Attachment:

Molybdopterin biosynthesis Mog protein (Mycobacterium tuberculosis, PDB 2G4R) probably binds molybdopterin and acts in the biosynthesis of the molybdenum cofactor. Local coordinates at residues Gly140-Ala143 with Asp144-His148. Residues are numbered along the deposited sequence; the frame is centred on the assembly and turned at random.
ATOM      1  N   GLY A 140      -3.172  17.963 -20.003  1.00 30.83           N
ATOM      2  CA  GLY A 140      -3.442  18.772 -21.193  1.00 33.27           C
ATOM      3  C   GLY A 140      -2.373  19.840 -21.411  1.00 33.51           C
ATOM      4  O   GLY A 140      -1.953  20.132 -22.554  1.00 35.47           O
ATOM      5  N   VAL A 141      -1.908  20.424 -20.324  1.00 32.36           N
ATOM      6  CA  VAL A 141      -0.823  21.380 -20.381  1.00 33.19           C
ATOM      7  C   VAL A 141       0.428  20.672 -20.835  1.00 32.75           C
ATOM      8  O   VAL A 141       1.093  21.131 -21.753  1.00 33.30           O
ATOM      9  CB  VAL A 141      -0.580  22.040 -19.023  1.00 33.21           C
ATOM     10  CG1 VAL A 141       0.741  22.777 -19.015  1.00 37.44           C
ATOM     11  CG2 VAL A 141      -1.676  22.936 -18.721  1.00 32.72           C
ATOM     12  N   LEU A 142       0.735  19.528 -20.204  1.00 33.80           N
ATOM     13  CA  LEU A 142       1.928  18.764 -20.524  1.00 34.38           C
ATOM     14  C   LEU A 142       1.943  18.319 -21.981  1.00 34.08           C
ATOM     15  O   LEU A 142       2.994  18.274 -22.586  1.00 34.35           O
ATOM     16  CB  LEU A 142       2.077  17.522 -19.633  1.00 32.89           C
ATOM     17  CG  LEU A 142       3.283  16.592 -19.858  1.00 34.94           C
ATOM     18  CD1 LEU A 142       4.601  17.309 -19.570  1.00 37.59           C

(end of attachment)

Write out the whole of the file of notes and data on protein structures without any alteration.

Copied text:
Molybdopterin biosynthesis Mog protein (Mycobacterium tuberculosis, PDB 2G4R) probably binds molybdopterin and acts in the biosynthesis of the molybdenum cofactor. Local coordinates at residues Gly140-Ala143 with Asp144-His148. Residues are numbered along the deposited sequence; the frame is centred on the assembly and turned at random.
ATOM      1  N   GLY A 140      -3.172  17.963 -20.003  1.00 30.83           N
ATOM      2  CA  GLY A 140      -3.442  18.772 -21.193  1.00 33.27           C
ATOM      3  C   GLY A 140      -2.373  19.840 -21.411  1.00 33.51           C
ATOM      4  O   GLY A 140      -1.953  20.132 -22.554  1.00 35.47           O
ATOM      5  N   VAL A 141      -1.908  20.424 -20.324  1.00 32.36           N
ATOM      6  CA  VAL A 141      -0.823  21.380 -20.381  1.00 33.19           C
ATOM      7  C   VAL A 141       0.428  20.672 -20.835  1.00 32.75           C
ATOM      8  O   VAL A 141       1.093  21.131 -21.753  1.00 33.30           O
ATOM      9  CB  VAL A 141      -0.580  22.040 -19.023  1.00 33.21           C
ATOM     10  CG1 VAL A 141       0.741  22.777 -19.015  1.00 37.44           C
ATOM     11  CG2 VAL A 141      -1.676  22.936 -18.721  1.00 32.72           C
ATOM     12  N   LEU A 142       0.735  19.528 -20.204  1.00 33.80           N
ATOM     13  CA  LEU A 142       1.928  18.764 -20.524  1.00 34.38           C
ATOM     14  C   LEU A 142       1.943  18.319 -21.981  1.00 34.08           C
ATOM     15  O   LEU A 142       2.994  18.274 -22.586  1.00 34.35           O
ATOM     16  CB  LEU A 142       2.077  17.522 -19.633  1.00 32.89           C
ATOM     17  CG  LEU A 142       3.283  16.592 -19.858  1.00 34.94           C
ATOM     18  CD1 LEU A 142       4.601  17.309 -19.570  1.00 37.59           C